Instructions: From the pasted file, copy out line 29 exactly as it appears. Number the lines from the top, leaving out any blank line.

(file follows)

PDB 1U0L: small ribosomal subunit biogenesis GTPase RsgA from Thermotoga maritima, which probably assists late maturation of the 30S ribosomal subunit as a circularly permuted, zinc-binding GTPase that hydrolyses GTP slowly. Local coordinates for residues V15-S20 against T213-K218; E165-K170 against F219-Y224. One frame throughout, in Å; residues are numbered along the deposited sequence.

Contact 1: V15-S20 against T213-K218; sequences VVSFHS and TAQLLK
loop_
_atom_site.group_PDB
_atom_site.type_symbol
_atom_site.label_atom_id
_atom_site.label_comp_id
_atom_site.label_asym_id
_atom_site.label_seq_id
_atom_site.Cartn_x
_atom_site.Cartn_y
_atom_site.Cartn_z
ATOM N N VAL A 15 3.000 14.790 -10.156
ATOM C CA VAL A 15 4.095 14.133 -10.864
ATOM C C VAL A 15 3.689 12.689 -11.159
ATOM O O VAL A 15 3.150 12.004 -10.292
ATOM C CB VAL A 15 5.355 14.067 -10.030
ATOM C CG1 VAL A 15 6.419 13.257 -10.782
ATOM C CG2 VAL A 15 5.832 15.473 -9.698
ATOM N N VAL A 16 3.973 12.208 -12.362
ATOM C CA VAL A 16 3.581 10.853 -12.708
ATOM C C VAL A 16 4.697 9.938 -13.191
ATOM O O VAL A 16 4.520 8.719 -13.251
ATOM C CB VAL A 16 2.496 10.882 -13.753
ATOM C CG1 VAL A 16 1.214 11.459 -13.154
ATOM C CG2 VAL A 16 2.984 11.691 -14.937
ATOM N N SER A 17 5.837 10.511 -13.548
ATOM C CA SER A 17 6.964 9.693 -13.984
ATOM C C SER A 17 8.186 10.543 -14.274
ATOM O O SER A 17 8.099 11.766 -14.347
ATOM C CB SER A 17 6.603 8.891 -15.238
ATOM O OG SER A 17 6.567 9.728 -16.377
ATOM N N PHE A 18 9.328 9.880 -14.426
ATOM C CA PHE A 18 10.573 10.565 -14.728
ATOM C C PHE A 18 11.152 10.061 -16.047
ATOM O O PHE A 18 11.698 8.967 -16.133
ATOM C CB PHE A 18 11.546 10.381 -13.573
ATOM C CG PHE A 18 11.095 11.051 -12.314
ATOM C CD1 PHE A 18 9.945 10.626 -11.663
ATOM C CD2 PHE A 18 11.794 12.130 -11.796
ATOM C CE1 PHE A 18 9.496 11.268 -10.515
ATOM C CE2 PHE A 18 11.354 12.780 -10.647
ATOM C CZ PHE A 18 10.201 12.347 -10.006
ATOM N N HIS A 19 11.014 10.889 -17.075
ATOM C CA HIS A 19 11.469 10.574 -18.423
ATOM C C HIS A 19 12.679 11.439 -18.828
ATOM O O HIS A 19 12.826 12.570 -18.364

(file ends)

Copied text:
ATOM C C SER A 17 8.186 10.543 -14.274